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Euro: Will a Delayed Fear of Collapse Allow for a Recovery?

Euro: Will a Delayed Fear of Collapse Allow for a Recovery?

2010-05-22 02:49:00
John Kicklighter, Chief Currency Strategist

When evaluating the euro, the first concern must be the rate of infection and symptoms of the Greek-borne financial crisis. At some point over the past month, fears that Greece could default and other European Union members were close behind evolved from being the source of the broader market’s fears to the object of uncertainty. Risk aversion eventually built up so much momentum, that it was self-sustaining. With investors looking to reduce their exposure to risky positions, the focus would naturally turn to the potential sovereign default for one of the Euro Zone’s most profligate members and the potential shock waves that would entail for the region. Without the market’s confidence, there would be no demand for the high risk and long-term commitment in purchases government debt from Greece , Portugal, Spain, Ireland and other financially-troubled members which would only exacerbate fiscal troubles and hasten a default. This is why the ECB took up the charge of buying government bonds; but can the central bank prop the entire region up itself? No. The promise of a 750 billion euro rescue package and a creditor of last resort is simply a means to buy time. Should a fluctuation in sentiment drive yields up on government debt auctions, the ECB will have to take up more of the burden and nations will be forced to ask for monetary assistance.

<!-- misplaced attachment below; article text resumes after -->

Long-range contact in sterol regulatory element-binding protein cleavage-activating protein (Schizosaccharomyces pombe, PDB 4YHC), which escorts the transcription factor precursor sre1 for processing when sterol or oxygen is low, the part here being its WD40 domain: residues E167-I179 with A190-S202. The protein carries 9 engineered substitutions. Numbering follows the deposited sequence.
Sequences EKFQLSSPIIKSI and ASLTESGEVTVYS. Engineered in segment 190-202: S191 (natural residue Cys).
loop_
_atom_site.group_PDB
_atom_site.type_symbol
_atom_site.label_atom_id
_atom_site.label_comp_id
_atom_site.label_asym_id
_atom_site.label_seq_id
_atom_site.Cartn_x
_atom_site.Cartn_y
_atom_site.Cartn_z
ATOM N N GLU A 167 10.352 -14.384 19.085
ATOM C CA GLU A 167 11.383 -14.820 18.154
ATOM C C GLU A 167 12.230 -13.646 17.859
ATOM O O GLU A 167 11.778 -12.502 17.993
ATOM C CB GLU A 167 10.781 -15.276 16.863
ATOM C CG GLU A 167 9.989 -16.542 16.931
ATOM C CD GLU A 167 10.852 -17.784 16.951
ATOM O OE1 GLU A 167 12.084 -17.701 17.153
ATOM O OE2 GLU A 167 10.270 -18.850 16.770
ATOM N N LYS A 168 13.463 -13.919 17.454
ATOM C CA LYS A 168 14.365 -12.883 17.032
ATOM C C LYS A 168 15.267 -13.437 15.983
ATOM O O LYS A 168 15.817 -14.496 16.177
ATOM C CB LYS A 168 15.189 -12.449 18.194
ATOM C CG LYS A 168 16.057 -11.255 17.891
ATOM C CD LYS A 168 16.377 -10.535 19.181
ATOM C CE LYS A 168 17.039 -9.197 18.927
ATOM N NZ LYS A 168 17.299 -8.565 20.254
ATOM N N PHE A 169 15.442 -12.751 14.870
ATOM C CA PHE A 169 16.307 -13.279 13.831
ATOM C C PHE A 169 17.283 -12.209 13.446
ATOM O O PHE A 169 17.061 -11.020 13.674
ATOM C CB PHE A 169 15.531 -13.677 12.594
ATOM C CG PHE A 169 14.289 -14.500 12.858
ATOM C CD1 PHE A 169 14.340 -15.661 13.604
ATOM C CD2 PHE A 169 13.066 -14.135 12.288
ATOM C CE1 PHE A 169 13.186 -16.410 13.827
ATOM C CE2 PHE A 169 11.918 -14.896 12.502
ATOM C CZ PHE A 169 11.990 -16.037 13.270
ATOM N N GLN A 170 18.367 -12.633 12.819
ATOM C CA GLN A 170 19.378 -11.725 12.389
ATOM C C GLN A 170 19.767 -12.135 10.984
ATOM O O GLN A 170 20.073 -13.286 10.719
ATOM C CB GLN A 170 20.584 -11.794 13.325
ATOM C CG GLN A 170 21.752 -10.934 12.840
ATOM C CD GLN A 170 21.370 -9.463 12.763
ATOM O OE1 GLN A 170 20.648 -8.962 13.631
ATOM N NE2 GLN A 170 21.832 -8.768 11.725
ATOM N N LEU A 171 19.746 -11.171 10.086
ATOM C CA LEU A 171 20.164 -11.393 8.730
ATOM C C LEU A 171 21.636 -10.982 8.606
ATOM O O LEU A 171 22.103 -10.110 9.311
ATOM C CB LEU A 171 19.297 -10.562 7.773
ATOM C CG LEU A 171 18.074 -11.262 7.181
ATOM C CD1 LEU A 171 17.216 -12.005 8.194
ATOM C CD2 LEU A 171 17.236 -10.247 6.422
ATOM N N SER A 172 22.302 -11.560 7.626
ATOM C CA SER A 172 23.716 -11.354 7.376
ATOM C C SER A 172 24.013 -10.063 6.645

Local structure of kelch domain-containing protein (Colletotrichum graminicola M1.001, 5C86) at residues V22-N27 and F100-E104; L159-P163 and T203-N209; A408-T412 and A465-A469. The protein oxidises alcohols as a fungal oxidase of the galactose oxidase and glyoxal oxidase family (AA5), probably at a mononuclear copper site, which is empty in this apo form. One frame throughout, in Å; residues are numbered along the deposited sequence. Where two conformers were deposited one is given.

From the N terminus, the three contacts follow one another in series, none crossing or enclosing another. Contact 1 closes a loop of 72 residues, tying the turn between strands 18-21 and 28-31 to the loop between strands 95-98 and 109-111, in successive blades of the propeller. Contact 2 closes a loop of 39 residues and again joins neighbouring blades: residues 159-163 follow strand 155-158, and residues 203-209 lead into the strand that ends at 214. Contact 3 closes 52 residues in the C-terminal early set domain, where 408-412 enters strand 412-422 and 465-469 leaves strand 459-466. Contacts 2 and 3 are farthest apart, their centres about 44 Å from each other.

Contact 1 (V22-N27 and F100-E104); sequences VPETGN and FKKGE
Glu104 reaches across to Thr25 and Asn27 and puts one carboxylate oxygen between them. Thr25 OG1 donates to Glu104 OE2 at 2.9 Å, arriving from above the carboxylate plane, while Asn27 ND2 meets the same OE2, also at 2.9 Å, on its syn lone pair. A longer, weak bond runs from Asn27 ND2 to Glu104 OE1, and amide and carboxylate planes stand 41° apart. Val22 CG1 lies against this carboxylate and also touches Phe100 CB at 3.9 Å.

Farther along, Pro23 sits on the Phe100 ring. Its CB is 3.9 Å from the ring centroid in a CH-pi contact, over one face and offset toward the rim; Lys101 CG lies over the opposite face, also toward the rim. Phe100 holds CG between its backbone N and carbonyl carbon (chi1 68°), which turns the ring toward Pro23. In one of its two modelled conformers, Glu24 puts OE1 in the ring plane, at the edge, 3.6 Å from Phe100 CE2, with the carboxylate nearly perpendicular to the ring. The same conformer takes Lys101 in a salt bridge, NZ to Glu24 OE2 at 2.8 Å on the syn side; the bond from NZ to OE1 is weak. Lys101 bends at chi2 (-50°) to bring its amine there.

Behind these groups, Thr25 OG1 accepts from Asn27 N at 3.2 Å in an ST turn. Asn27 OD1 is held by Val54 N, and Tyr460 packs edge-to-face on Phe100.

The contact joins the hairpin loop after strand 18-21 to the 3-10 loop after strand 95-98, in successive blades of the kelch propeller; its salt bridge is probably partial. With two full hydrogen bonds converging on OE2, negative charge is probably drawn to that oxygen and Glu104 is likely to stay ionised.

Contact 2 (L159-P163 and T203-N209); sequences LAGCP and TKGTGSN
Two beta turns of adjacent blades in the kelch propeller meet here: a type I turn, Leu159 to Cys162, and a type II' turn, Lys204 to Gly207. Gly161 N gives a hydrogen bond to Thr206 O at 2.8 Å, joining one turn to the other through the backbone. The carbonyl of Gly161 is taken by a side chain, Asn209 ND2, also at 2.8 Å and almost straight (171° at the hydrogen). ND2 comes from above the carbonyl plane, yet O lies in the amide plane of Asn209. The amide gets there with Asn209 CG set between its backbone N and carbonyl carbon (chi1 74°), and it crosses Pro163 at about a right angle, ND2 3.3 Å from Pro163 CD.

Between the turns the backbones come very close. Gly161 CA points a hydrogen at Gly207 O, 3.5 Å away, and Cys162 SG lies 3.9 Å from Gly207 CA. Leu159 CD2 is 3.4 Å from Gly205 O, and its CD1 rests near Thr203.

The other concern going forward comes from the ability of the individual EU members to accept the costs of a rescue. This does not refer to the interest that has to be paid on loans but rather the social unrest and economic pinch that results from severe spending cuts and tax hikes. The economic repercussions may take a while to fully realize; and on that account the market likely has some time. However, average citizens are already protesting the announcement of austerity cuts by leaders and pressure will only increase as conditions seem to worsen. This balance between approved cuts and the level of objection from the populace will likely stand as the front line for this ever-evolving situation next week.

Though the focus may be on investor sentiment’s impact on the euro, it is important not to forget the currency’s own fundamental standing. Should risk appetite extend its recovery, the masses will have to evaluate whether this necessarily boosts the appeal of a long euro position. For interest rates, with the ECB engaged in a quasi-quantitative easing effort, there is little scope for higher yields any time this year. In fact, the 12-month forecast for interest rates stands at a sparse 27 basis points. Furthermore, growth (another view on return) is undermined by the fact that so many economies have to remove economic stimulus and engage in austerity cuts and tax hikes. Under this policy, growth will at most stagnant for the regional economy.  - JK

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